In the slightly more than half a century that has now passed since President John F. Kennedy was shot and killed in Dealey Plaza, Dallas, Texas on November 22, 1963, a wealth of theories has been put forward to explain the death of the only man who to whom Marilyn Monroe sung, or rather purred, “Happy Birthday.”
On November 29, 1963, an investigation began that still provokes huge debate in conspiracy-themed circles, decades after JFK bought the bullet(s). The ten-month-long study was undertaken by the President’s Commission on the Assassination of President Kennedy. Or, as it is far better, and unofficially, known: the Warren Commission, which took its name from its chairman, Chief Justice Earl Warren.
The commission’s job was to get to the bottom of the big question that everyone was itching to see answered: who really shot JFK? According to the Warren Commission, it was Oswald. And it was only Oswald. Not everyone agreed with that controversial conclusion, however.
Indeed, over the years numerous theories have been advanced. Those theories range from plausible to paranoid and bizarre to out of this world. And here’s my favorite, top three, unusual ones.
3. Was JFK the victim of both an assassin and friendly fire? Two men, totally unconnected to each other, but who, in a strange set of circumstances, ultimately sealed the fate of the president? This was the theory postulated in a 1992 book, Mortal Error: The Shot That Killed JFK, by Bonar Menninger.
The scenario presented by Menninger had Oswald as the chief culprit, but not the only one. George Hickey was a Secret Service agent traveling in the vehicle immediately following the presidential car. After the bullets fired by Oswald slammed into JFK, Menninger suggested, Hickey accidentally discharged his weapon, delivering the fatal head-shot that killed Kennedy.
In 1992, when Mortal Error was published, Hickey was still alive. He was not pleased to see himself portrayed as the other gunman in the Kennedy assassination. Unfortunately for Hickey, he let three years pass before trying to take legal action against the publisher, St. Martin’s Press.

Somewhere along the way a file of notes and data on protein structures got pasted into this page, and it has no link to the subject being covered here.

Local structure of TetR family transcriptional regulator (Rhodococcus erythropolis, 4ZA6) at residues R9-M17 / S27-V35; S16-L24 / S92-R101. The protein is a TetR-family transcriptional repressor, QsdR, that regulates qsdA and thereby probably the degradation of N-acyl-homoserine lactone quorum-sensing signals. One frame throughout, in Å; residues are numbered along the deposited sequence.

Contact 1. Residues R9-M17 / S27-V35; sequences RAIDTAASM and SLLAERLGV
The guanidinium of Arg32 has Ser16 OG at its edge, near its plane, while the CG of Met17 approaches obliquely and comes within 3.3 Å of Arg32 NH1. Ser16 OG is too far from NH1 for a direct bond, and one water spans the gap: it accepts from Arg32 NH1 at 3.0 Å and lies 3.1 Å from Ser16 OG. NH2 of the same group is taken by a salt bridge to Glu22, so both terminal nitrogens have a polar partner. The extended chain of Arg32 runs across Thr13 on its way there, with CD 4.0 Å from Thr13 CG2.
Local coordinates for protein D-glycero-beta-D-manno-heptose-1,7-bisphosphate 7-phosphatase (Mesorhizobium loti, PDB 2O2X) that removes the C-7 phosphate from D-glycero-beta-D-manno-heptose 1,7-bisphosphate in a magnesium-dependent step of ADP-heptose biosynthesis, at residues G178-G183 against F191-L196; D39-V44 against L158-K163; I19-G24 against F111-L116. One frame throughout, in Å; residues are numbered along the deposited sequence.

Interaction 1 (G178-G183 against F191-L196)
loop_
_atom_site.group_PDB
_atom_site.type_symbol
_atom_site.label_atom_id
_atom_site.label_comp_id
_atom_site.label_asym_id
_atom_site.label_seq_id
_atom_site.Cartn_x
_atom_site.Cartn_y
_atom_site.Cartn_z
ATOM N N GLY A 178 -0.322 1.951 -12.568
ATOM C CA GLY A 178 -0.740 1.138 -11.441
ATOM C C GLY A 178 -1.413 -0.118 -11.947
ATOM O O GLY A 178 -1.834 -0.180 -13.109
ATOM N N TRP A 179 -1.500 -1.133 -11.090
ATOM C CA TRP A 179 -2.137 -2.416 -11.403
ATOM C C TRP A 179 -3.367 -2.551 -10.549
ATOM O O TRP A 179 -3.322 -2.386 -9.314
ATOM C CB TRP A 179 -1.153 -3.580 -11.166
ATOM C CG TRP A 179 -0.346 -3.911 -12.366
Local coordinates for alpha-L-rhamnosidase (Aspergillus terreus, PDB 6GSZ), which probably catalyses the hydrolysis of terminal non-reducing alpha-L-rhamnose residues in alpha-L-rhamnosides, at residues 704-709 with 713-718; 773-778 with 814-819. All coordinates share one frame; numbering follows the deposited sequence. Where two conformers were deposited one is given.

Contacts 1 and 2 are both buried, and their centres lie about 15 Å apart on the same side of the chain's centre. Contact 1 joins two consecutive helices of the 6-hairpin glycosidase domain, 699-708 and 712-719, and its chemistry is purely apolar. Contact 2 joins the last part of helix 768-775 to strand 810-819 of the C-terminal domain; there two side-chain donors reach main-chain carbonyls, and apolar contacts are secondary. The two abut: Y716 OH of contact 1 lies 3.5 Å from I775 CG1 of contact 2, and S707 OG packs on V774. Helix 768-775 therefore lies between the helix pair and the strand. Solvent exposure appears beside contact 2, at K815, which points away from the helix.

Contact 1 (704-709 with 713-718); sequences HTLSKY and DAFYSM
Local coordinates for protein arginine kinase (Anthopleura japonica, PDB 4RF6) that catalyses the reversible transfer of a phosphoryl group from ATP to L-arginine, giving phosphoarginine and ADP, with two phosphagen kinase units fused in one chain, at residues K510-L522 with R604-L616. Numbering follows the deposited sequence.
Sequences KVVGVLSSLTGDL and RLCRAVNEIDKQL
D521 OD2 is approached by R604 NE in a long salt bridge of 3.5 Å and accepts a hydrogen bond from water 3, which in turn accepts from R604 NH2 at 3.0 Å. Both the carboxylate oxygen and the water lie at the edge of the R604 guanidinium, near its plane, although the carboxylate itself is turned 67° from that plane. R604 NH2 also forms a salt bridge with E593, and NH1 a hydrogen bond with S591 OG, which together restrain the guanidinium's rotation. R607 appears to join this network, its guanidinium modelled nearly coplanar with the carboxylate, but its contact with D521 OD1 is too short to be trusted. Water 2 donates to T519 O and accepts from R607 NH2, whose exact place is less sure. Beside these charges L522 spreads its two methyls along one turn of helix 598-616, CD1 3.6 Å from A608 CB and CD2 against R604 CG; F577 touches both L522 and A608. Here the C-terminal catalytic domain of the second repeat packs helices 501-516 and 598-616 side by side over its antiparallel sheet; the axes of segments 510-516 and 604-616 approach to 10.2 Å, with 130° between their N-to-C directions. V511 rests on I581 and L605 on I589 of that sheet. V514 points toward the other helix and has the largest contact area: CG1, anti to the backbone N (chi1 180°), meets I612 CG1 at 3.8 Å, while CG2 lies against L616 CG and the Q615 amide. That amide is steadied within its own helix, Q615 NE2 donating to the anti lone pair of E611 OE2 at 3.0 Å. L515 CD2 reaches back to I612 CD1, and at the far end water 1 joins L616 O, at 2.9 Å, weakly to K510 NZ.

U.S. District Court Judge Alexander Harvey II dismissed the defamation case on the grounds that Hickey had waited too long to file suit. In 1998, however, Hickey received an undisclosed sum of money from St. Martin’s Press that led Hickey’s attorney, Mark S. Zaid, to state: “We’re very satisfied with the settlement.”
2. In October 1959, Lee Harvey Oswald – a self-admitted Marxist – made his way to the Soviet Union. Oswald reached Moscow on October 16 and announced that he wished to remain in Russia. Although the Soviets were, initially, reluctant to allow Oswald residency, that soon changed. It wasn’t long before Oswald had a job and a home. In 1961, he had a wife: Marina. Fatherhood soon followed. Claiming to have become disillusioned with a dull life in the Soviet Union, however, Oswald moved his family to the United States in 1962.
Was Oswald recruited by the KGB during his time in Russia? Was his return to the States actually nothing to do with disillusionment? Had the elite of the Kremlin convinced Oswald to kill Kennedy? One person who has commented on such matters is Ion Mihai Pacepa.
In 1978, Pacepa, a general with Romania’s Department of State Security, defected to the United States. One of Pacepa’s revelations was that JFK was killed on the orders of Soviet Premier, Nikita Khrushchev. Still seething from backing down in the Cuban missile crisis of 1962, Khrushchev was determined to exact his revenge. Oswald was chosen to ensure that revenge was achieved.
Notably, Pacepa asserted that Khrushchev made a last-minute decision not to go ahead with the plan to kill JFK. Unfortunately, the Russians failed to make timely contact with Oswald and inform him of the change in plans. The countdown to assassination could not be stopped.
1. For me, the oddest theory concerning the Kennedy assassination tumbled out of the pages of a 1975 book, Appointment in Dallas. It was written by Hugh McDonald, formerly of the LAPD. According to McDonald, Oswald was indeed a patsy, but in a very strange fashion.
Oswald was supposedly told, by shadowy sources, that his expertise was needed in Dallas on November 22, 1963. But Oswald wasn’t required to kill the president. Quite the contrary, Oswald was told to ensure all his bullets missed JFK. The operation, Oswald was assured, was designed to demonstrate how inadequate the Secret Service was by staging a mock-assassination attempt of the president. Unbeknownst to Oswald, however, a team of real assassins was in Dealey Plaza. Their bullets, however, did not miss.
The gunmen made quick exits, leaving Oswald as the man guaranteed to take the fall – simply because he really did fired bullets across Dealey Plaza. A panicked Oswald, realizing he had been set up, fled the scene, thus setting in motion the wheels that led to his arrest and death.
Will we ever know the true and full story of the assassination of JFK on November 22, 1963? I’m pretty sure we won’t. The only thing I am sure of is that, give it another fifty years or so, and we’ll have a dozen more theories on our hands.